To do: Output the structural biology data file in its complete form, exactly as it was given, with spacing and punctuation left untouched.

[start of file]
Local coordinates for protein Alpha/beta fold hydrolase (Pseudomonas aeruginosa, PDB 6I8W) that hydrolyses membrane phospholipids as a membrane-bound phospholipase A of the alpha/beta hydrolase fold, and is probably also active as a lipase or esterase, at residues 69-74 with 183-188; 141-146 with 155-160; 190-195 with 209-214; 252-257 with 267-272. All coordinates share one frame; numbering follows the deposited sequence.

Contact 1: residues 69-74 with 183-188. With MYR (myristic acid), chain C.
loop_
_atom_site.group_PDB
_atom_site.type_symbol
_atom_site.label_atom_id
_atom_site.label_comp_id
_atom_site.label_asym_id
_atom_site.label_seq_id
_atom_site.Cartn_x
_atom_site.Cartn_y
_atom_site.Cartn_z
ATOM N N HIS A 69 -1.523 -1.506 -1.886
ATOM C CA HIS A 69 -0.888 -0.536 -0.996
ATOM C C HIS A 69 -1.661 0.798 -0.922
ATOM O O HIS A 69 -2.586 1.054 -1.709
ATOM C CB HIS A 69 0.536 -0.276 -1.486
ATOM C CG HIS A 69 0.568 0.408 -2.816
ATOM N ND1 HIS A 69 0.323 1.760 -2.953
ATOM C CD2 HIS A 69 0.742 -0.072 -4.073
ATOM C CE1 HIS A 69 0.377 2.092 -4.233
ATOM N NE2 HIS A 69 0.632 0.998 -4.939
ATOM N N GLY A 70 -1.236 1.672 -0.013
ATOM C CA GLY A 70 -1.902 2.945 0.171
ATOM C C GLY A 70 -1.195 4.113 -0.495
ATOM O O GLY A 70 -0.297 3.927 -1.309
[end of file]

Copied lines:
Local coordinates for protein Alpha/beta fold hydrolase (Pseudomonas aeruginosa, PDB 6I8W) that hydrolyses membrane phospholipids as a membrane-bound phospholipase A of the alpha/beta hydrolase fold, and is probably also active as a lipase or esterase, at residues 69-74 with 183-188; 141-146 with 155-160; 190-195 with 209-214; 252-257 with 267-272. All coordinates share one frame; numbering follows the deposited sequence.

Contact 1: residues 69-74 with 183-188. With MYR (myristic acid), chain C.
loop_
_atom_site.group_PDB
_atom_site.type_symbol
_atom_site.label_atom_id
_atom_site.label_comp_id
_atom_site.label_asym_id
_atom_site.label_seq_id
_atom_site.Cartn_x
_atom_site.Cartn_y
_atom_site.Cartn_z
ATOM N N HIS A 69 -1.523 -1.506 -1.886
ATOM C CA HIS A 69 -0.888 -0.536 -0.996
ATOM C C HIS A 69 -1.661 0.798 -0.922
ATOM O O HIS A 69 -2.586 1.054 -1.709
ATOM C CB HIS A 69 0.536 -0.276 -1.486
ATOM C CG HIS A 69 0.568 0.408 -2.816
ATOM N ND1 HIS A 69 0.323 1.760 -2.953
ATOM C CD2 HIS A 69 0.742 -0.072 -4.073
ATOM C CE1 HIS A 69 0.377 2.092 -4.233
ATOM N NE2 HIS A 69 0.632 0.998 -4.939
ATOM N N GLY A 70 -1.236 1.672 -0.013
ATOM C CA GLY A 70 -1.902 2.945 0.171
ATOM C C GLY A 70 -1.195 4.113 -0.495
ATOM O O GLY A 70 -0.297 3.927 -1.309